What to Know About the DoD Savings Deposit Program
The DoD Savings Deposit Program is a great way to save money!
If you are getting ready for a deployment, or already on one, you should know about the SDP or the DoD’s Savings Deposit Program. This program was established to give service members the opportunity to invest their money while on deployment. Here is what you should know about the SDP.
Who qualifies for the SDP?
Service members who are serving in a designated combat zone, those receiving hostile fire or imminent danger pay while serving in a QHDA (Qualified Hazardous Duty Area), or those serving in a designated direct support area of a combat zone all qualify for the SDP.
Service members also need to be serving in these areas for at least 30 consecutive days or at least 1 day for each 3 consecutive months in order to qualify for the program.
When can you start depositing money?
Your initial deposit will be limited to the amount that you have earned beginning with the first day after the first 30 consecutive days. This was changed from an earlier rule where you could start depositing money right away.
How much can you contribute to the SDP?
The maximum amount that you can contribute each month is the combined total of all your military pay, accrued and paid during the 30 days immediately preceding the date of the deposit. You can get an exception by getting written approval from your commanding officer if you were unable to make a deposit because of a mission or limited finance office support.
The total you can contribute to the SDP is between $5 and $10,000. The money has to be from your un-allotted current pay and allowances. You can not use any money from travel allowances, advanced pay, or money you have saved from before you deployed. You also can not go over $10,000.
The interest will compound monthly and is paid quarterly at a rate of 10%. Again, only up to $10,000.
How do you make deposits to your SDP?
You can make deposits via payroll allotment, your Eagle Cash Card, cash, or personal check. Allotments can be set up by visiting your servicing branch of service administrative or finance office. You can also change the amount along the way if need be. The allotment will end if requested or after you have departed the combat zone.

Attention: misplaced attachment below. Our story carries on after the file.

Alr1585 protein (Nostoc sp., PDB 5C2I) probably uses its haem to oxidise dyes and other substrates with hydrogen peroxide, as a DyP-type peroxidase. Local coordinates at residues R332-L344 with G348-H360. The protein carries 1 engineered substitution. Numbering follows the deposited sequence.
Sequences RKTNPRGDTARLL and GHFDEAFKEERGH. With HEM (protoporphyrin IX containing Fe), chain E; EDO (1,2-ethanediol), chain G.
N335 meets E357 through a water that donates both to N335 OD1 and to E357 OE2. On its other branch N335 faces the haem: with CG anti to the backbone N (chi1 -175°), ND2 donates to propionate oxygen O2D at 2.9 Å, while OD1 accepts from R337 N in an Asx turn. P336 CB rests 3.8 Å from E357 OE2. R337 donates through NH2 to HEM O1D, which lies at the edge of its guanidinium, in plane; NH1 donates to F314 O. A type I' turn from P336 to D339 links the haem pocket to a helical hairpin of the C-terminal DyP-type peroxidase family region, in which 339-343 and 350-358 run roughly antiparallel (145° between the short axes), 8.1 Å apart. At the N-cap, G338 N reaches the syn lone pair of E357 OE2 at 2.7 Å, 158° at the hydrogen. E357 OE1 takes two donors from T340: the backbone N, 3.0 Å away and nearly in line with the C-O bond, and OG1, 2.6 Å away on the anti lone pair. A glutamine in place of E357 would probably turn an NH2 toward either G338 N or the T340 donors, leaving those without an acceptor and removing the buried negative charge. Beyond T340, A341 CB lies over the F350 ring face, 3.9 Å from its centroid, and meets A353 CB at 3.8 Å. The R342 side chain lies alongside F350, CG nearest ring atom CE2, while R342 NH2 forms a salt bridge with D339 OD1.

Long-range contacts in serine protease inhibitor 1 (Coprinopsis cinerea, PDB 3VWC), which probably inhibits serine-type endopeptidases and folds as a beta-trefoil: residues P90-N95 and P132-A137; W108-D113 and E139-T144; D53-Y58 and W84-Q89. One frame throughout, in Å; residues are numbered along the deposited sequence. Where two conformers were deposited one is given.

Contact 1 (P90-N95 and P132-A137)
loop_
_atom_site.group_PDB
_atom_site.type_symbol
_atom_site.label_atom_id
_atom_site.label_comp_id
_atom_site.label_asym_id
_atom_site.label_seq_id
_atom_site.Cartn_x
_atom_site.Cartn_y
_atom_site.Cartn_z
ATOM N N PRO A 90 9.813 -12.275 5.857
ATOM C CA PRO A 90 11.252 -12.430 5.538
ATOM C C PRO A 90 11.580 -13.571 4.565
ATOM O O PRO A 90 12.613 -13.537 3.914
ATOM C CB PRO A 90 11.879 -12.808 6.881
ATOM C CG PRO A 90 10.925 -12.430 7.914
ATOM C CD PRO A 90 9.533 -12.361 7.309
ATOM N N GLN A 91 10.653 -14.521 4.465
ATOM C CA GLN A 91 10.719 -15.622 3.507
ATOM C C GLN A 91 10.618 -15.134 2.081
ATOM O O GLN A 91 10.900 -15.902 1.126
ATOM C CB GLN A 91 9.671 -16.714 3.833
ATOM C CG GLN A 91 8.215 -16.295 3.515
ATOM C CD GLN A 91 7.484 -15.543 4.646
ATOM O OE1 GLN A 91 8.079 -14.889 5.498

Army, Navy, and Air Force allotments won’t actually stop when you hit that $10,000 maximum. You will need to stop the allotment on your own. With the Marines, the allotment does stop when you hit the $10,000.
If you are going to be paying with the Eagle Cash Card, cash, or personal check, you can do so at any Military Finance Office.
How do you withdraw the money?
The money will be automatically withdrawn for you 120 days after you leave the combat zone. After you return, you will also continue to draw interest for up to 90 days. While you can request to receive the money before the 120 days, you probably want to leave the money there if you can because you would also lose out on that interest.
You can’t withdraw the money before you return from your deployment, however, there are exceptions. Once you reach a $10,000 balance, or you can request an emergency withdrawal. With that, you would need to have approval from your commanding officer. They would need to believe that your health and welfare of you or your dependents would be jeopardized if the withdrawal can’t be granted.
As you can see, the DoD Savings Deposit Program is a good way to save money during a deployment. Taking advantage of this program and making deposits while you are away is good for your finances and you will be glad that you did so.
Please visit the DoD Savings Deposit Program page for more information.
About the author
Julie Provost is a freelance writer, blogger, and owner of Soldier's Wife, Crazy Life, a support blog for military spouses. She lives in Tennessee with her National Guard husband and three boys.